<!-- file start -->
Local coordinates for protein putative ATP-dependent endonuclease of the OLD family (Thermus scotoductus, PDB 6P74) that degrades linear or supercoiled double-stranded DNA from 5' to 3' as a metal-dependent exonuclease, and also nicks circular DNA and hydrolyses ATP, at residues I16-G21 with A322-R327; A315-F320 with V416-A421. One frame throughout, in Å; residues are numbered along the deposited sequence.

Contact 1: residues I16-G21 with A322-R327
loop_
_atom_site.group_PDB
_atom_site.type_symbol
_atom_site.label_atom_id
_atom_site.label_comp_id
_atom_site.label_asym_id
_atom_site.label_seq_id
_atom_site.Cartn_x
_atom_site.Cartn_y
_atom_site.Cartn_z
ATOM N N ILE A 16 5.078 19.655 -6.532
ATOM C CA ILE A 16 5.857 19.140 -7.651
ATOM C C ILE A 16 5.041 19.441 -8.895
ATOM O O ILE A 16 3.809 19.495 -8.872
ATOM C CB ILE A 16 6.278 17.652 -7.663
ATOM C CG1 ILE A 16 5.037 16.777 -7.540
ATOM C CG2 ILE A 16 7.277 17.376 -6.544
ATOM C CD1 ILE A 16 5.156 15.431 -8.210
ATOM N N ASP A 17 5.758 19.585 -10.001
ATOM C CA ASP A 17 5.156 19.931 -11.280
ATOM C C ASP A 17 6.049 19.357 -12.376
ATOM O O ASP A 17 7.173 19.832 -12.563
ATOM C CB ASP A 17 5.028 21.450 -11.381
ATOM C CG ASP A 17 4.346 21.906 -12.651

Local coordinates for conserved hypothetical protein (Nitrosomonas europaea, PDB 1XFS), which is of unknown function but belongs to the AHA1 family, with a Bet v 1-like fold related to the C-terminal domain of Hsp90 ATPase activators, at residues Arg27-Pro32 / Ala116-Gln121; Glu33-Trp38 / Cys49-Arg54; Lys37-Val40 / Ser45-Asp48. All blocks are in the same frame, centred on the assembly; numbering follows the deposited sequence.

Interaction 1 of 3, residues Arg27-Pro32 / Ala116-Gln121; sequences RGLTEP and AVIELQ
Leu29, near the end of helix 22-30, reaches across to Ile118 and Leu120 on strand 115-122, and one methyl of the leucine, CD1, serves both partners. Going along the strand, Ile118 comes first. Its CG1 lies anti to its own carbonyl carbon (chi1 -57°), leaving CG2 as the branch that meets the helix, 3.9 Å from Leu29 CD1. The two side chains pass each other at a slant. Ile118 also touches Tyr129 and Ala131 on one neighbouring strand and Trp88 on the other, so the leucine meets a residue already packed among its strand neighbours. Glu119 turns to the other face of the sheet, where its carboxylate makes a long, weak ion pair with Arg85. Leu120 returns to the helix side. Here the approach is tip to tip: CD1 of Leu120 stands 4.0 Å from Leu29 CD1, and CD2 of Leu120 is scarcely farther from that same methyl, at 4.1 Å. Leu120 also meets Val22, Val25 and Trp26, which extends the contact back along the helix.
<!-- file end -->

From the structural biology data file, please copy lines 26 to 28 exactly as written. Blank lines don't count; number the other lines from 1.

ATOM C CG ASP A 17 4.346 21.906 -12.651

Local coordinates for conserved hypothetical protein (Nitrosomonas europaea, PDB 1XFS), which is of unknown function but belongs to the AHA1 family, with a Bet v 1-like fold related to the C-terminal domain of Hsp90 ATPase activators, at residues Arg27-Pro32 / Ala116-Gln121; Glu33-Trp38 / Cys49-Arg54; Lys37-Val40 / Ser45-Asp48. All blocks are in the same frame, centred on the assembly; numbering follows the deposited sequence.

Interaction 1 of 3, residues Arg27-Pro32 / Ala116-Gln121; sequences RGLTEP and AVIELQ